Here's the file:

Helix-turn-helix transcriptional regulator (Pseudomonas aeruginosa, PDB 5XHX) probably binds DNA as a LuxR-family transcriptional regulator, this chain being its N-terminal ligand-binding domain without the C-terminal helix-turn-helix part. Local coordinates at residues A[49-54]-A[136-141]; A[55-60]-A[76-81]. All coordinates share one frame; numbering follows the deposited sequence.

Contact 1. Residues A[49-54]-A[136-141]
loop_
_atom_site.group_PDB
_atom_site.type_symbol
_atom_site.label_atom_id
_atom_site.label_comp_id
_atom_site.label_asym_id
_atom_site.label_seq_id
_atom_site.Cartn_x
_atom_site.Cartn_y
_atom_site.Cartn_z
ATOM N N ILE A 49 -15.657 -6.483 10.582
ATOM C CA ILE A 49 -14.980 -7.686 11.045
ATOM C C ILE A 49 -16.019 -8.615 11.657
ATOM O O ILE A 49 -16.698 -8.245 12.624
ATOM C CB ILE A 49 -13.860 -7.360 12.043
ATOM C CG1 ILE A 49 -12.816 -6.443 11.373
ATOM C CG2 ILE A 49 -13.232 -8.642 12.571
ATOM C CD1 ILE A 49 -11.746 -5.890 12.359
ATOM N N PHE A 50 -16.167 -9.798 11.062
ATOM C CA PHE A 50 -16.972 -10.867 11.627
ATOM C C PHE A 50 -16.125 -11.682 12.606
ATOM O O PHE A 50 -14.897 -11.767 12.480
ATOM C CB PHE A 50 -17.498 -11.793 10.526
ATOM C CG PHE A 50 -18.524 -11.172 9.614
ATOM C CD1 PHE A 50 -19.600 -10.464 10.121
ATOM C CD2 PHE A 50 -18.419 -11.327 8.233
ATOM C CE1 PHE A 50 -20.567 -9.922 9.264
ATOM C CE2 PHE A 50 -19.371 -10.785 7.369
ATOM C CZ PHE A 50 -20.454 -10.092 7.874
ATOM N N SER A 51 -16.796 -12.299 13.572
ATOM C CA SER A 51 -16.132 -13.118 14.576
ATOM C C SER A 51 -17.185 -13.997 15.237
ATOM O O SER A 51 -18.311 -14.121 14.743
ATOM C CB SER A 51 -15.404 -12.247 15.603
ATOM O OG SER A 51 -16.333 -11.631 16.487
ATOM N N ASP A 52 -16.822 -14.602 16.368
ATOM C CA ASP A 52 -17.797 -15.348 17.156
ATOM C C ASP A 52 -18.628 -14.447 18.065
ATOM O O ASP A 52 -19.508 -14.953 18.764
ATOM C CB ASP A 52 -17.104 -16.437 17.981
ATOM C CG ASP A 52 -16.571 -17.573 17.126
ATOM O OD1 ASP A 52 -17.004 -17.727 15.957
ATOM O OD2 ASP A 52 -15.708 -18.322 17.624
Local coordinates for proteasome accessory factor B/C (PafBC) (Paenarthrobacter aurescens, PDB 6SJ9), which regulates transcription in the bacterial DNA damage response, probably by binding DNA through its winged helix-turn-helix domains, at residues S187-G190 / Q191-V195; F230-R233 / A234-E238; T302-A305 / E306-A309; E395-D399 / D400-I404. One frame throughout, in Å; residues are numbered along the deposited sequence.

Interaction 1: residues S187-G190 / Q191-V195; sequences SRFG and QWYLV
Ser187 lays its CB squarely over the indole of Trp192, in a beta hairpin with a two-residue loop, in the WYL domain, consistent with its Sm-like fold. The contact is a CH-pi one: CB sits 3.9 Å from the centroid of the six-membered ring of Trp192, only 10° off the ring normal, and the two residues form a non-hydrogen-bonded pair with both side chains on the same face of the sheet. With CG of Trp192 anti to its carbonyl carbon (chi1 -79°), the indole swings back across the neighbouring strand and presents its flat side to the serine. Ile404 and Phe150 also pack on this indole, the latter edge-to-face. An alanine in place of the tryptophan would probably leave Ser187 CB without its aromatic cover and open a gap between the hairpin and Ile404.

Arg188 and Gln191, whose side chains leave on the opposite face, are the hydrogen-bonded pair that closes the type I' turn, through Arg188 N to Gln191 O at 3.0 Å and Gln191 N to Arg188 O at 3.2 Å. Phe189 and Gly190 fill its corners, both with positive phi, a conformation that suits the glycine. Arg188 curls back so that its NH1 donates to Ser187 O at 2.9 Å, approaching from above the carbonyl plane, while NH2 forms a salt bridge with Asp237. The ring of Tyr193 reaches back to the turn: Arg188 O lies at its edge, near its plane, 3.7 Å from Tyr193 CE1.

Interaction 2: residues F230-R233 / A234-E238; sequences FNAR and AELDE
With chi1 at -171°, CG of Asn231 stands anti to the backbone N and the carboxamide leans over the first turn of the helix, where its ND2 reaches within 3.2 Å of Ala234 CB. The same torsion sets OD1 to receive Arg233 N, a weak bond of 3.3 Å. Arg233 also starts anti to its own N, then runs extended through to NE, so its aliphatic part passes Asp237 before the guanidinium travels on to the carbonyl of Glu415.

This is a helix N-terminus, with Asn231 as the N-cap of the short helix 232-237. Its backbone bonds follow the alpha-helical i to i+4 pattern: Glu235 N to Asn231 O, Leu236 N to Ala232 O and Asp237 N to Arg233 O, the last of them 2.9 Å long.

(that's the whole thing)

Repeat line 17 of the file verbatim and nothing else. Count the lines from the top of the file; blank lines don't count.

ATOM C CB ILE A 49 -13.860 -7.360 12.043